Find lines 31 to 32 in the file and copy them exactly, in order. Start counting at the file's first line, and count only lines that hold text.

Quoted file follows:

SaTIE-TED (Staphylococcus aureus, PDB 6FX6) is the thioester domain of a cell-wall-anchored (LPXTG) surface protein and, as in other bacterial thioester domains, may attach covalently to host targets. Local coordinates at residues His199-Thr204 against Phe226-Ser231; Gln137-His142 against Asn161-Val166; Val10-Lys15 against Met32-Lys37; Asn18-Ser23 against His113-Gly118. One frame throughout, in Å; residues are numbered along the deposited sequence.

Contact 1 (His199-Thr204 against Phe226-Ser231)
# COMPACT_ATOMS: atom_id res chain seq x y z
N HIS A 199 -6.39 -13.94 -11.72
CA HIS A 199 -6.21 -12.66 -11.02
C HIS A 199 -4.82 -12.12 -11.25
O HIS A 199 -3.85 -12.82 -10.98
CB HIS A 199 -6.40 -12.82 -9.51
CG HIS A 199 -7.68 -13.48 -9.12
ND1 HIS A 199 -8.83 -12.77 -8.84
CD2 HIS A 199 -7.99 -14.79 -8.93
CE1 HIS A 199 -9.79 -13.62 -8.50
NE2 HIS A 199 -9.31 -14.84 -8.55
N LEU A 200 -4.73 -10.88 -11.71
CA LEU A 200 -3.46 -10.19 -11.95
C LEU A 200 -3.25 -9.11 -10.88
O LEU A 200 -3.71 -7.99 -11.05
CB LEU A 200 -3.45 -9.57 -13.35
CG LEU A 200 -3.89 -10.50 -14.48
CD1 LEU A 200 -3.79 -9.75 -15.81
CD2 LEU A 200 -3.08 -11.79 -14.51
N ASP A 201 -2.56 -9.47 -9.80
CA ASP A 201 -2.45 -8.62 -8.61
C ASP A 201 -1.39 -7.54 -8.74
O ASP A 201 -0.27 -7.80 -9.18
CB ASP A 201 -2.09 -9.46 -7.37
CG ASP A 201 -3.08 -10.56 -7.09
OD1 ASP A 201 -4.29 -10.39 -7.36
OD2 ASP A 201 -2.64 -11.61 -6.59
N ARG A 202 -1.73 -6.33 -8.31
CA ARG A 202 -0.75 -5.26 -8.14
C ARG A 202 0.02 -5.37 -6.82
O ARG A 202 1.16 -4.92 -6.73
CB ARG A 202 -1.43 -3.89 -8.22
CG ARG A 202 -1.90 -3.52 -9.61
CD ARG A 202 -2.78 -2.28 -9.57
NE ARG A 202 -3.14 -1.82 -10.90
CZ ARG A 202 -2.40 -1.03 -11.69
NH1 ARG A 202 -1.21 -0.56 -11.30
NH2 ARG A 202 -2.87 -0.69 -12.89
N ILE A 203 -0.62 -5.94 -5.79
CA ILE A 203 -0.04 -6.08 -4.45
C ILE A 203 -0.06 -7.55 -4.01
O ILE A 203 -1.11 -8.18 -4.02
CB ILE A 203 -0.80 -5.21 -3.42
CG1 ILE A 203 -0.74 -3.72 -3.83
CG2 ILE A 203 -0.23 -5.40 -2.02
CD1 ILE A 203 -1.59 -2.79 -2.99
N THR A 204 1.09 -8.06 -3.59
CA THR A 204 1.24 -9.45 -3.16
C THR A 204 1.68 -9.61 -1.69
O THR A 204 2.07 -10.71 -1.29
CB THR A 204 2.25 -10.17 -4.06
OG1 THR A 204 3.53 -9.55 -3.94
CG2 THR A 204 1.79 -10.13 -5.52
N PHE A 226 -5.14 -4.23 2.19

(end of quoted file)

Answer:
CA ARG A 202 -0.75 -5.26 -8.14
C ARG A 202 0.02 -5.37 -6.82